Classical Music: The Mozart Effect

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You might not be familiar with the Mozart Effect due to the fast-paced developments in music. It’s the idea that classical music, particularly Mozart’s composition, makes a person become more intelligent. A quick internet research reveals plenty of products to assist you in the task. These products will help you to harness the power of Mozart’s music. Furthermore, scientific evidences prove that it can make you clever.
In addition, the phrase “the Mozart effect” was coined in 1991, but it is a study described two years later in the journal Nature that sparked real media and public interest about the idea that listening to classical music somehow improves the brain. It is one of those ideas that feels plausible. Mozart was undoubtedly a genius
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The second surprise is that it wasn’t conducted on children at all: it was in fact conducted with those stalwarts of psychological studies – young adult students. Only 36 students took part. On three occasions they were given a series of mental tasks to complete, and before each task, they listened either to ten minutes of silence, ten minutes of a tape of relaxation instructions, or ten minutes of Mozart’s sonata for two pianos in D major…show more content…
Earlier this year, her lab published a study in the Journal of Neuroscience in which 36 adult musicians had their brains scanned while performing a simple movement exercise. Half of these musicians began musical training before age seven; the other half began at a later age.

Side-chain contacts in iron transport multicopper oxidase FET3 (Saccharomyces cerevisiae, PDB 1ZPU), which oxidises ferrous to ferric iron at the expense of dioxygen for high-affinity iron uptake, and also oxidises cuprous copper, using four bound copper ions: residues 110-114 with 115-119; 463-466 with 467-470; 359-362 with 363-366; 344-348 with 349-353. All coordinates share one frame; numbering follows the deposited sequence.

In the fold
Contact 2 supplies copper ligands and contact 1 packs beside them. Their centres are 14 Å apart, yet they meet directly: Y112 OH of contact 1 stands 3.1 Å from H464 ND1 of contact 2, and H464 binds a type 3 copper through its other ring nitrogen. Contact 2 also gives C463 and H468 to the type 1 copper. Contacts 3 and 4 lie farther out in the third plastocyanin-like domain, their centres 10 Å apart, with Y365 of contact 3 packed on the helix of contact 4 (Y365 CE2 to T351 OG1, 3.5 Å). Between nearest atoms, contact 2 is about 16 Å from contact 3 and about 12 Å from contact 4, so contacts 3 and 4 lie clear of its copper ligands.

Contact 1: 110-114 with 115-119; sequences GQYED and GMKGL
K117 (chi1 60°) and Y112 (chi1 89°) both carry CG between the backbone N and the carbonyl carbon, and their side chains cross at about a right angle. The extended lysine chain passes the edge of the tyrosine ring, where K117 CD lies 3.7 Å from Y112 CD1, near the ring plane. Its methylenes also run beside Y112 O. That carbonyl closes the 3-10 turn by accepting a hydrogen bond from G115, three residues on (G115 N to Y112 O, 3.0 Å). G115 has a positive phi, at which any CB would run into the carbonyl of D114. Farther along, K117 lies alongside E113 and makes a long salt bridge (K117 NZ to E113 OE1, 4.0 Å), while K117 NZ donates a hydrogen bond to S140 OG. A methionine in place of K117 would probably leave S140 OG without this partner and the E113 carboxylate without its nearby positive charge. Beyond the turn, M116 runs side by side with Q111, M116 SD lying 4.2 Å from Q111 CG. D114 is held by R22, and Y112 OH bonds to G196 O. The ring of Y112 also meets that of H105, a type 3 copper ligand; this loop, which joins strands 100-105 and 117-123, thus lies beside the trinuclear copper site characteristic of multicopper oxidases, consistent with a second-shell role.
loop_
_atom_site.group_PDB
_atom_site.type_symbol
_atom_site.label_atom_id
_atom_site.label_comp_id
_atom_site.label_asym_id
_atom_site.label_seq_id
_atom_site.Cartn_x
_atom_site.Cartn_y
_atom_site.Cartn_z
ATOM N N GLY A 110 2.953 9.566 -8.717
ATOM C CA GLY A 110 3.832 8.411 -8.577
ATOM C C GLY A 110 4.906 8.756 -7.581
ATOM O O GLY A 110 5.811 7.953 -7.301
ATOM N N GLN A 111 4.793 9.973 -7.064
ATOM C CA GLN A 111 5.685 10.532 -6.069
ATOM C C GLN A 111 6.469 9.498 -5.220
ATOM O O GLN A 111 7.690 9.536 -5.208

“What we found is that the younger you start your training, the stronger the connection between the two motor regions of your brain,” she said. Crucial to this phenomenon is the high level of hand coordination involved in playing a violin or piano, for instance. So, according to Penhune, "We think it’s that part of what you practice that changes these connections
And what is the Mozart Effect? Do those "Mozart for Babies" recordings haunt scientists today, misrepresenting music’s intrinsic capabilities? Or did the 1993 study raise the overall awareness for cognitive research involving music?
Penhune agrees. “It also brings up this idea of, what do you expect music to do for you? Really why we take music lessons is we want kids to learn music and enjoy music and have social benefits of music. Thinking of it only as a way to change other things is a little bit of a
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